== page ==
Al Malpa Ephemera


1877 Carriers' Address from Salem Register

1877 Carriers' Address from Salem Register


Salem Register Carrier’s Address - The Carrier Boys

To Their Patrons With The Compliments Of The Season January 1, 1877

 Consisting of 2 leaves, printed on one side only.

Expounds on the politics of the day. Also speaks to the passage of time, Holiday celebration and gratitude.

 Here’s an excerpt:

“This brings us to the field of politics,

And there we find things in an awkward fix.

Old party-leaders laid upon the shelf-

None longer knows his neighbor – scarce himself…

Let all true men abstain from throwing mud,

It does no good, but only riles the blood.

The best of names have been made nicknames; see

The proofs at random all through History.

The good old classic name of Democrat

Is made to sound at times as mean as rat;

And men who’d sell their votes for drams or dinners,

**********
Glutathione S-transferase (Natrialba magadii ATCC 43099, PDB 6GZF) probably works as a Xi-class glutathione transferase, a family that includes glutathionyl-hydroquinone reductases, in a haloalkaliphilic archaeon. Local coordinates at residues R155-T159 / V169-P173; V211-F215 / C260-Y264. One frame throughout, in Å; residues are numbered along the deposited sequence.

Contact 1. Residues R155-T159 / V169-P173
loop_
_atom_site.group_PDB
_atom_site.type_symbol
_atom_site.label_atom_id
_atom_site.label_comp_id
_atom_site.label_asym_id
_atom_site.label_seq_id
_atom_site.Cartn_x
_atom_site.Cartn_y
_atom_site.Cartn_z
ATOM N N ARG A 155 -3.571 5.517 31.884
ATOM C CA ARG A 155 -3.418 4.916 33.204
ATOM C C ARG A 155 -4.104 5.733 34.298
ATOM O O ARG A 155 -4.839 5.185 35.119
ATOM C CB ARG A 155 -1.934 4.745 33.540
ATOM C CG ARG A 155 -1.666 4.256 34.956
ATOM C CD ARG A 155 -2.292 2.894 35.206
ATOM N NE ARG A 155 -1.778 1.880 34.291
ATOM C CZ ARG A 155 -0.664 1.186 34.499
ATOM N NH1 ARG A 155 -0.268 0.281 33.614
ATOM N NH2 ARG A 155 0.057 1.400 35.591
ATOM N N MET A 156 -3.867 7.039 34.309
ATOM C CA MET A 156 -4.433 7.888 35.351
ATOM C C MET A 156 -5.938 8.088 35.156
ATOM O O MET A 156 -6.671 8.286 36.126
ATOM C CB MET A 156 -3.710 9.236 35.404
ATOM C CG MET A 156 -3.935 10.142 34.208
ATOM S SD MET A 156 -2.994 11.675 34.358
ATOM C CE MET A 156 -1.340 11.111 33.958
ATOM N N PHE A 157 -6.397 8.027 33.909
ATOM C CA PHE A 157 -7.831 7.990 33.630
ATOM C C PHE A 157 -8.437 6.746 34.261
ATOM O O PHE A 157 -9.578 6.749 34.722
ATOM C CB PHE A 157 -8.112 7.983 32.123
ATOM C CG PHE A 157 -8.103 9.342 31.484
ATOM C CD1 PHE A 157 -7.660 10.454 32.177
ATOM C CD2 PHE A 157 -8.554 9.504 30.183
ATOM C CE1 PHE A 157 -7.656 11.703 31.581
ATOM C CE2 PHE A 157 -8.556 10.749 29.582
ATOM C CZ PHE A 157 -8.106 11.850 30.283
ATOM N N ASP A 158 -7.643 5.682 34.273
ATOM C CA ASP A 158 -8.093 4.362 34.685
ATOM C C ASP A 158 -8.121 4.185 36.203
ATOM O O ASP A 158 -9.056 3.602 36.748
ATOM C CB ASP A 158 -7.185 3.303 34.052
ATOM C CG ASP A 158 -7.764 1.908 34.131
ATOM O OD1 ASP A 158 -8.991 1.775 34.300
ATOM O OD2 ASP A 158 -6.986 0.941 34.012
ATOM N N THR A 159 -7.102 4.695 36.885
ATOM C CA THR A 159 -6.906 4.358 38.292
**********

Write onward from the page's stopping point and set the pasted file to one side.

Will talk about Re-Publicans and Sinners…”

 From an online timeline:

November 7, 1876 - Samuel J. Tilden, Democrat, outpolls Rutherford B. Hayes, Republican in the popular vote, but reverses the outcome in the Electoral College by one vote. The presidential election, however, would not be decided until March 2, 1877, when disputed votes in four states (Florida, Louisiana, Oregon, and South Carolina) force Congress to declare Hayes the victor, in large part after Republicans agree to end reconstruction in the South.

March 2, 1877 - A joint session of the U.S. Congress convenes on the presidential election dispute, reaching the Compromise of 1877 and electing Rutherford B. Hayes as President and William A. Wheeler as Vice President. They would be inaugurated two days later on March 4. Hayes would appoint Carl Schurz Secretary of the Interior, who began efforts to prevent forest destruction.

  From Wikipedia: The Salem Register (1800-ca.1911) was a newspaper published in Salem, Massachusetts, in the 19th century. William Carlton established it in 1800.Its office was at no.185 Essex Street. In the 1800s the Register ‘began its career as an advocate for the election of Mr. Jefferson to the Presidency. With all the ability of its editor and his friends -- among whom were the Rev. William Bentley and some of the wealthiest families in Salem -- it opposed the doctrines and the measures of the federal party.’”


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